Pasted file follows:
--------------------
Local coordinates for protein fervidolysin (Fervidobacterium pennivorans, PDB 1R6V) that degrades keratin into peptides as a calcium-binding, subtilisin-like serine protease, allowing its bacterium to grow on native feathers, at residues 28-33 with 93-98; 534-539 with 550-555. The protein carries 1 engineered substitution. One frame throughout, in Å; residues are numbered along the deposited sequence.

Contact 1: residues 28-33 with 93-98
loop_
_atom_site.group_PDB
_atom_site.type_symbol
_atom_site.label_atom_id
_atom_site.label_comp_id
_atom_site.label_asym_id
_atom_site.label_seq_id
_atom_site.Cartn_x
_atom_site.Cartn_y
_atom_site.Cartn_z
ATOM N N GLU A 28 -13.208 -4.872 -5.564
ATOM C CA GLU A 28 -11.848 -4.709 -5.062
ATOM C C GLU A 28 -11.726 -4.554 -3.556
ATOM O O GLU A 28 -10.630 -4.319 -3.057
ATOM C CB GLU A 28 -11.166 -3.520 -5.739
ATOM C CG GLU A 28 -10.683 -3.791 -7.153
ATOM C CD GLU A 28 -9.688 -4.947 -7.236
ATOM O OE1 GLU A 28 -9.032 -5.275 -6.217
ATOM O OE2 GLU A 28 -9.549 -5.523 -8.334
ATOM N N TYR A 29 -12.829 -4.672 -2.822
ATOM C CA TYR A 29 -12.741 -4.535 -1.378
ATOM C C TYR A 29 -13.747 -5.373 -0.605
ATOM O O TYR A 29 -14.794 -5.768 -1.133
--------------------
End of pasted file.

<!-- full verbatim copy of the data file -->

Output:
Local coordinates for protein fervidolysin (Fervidobacterium pennivorans, PDB 1R6V) that degrades keratin into peptides as a calcium-binding, subtilisin-like serine protease, allowing its bacterium to grow on native feathers, at residues 28-33 with 93-98; 534-539 with 550-555. The protein carries 1 engineered substitution. One frame throughout, in Å; residues are numbered along the deposited sequence.

Contact 1: residues 28-33 with 93-98
loop_
_atom_site.group_PDB
_atom_site.type_symbol
_atom_site.label_atom_id
_atom_site.label_comp_id
_atom_site.label_asym_id
_atom_site.label_seq_id
_atom_site.Cartn_x
_atom_site.Cartn_y
_atom_site.Cartn_z
ATOM N N GLU A 28 -13.208 -4.872 -5.564
ATOM C CA GLU A 28 -11.848 -4.709 -5.062
ATOM C C GLU A 28 -11.726 -4.554 -3.556
ATOM O O GLU A 28 -10.630 -4.319 -3.057
ATOM C CB GLU A 28 -11.166 -3.520 -5.739
ATOM C CG GLU A 28 -10.683 -3.791 -7.153
ATOM C CD GLU A 28 -9.688 -4.947 -7.236
ATOM O OE1 GLU A 28 -9.032 -5.275 -6.217
ATOM O OE2 GLU A 28 -9.549 -5.523 -8.334
ATOM N N TYR A 29 -12.829 -4.672 -2.822
ATOM C CA TYR A 29 -12.741 -4.535 -1.378
ATOM C C TYR A 29 -13.747 -5.373 -0.605
ATOM O O TYR A 29 -14.794 -5.768 -1.133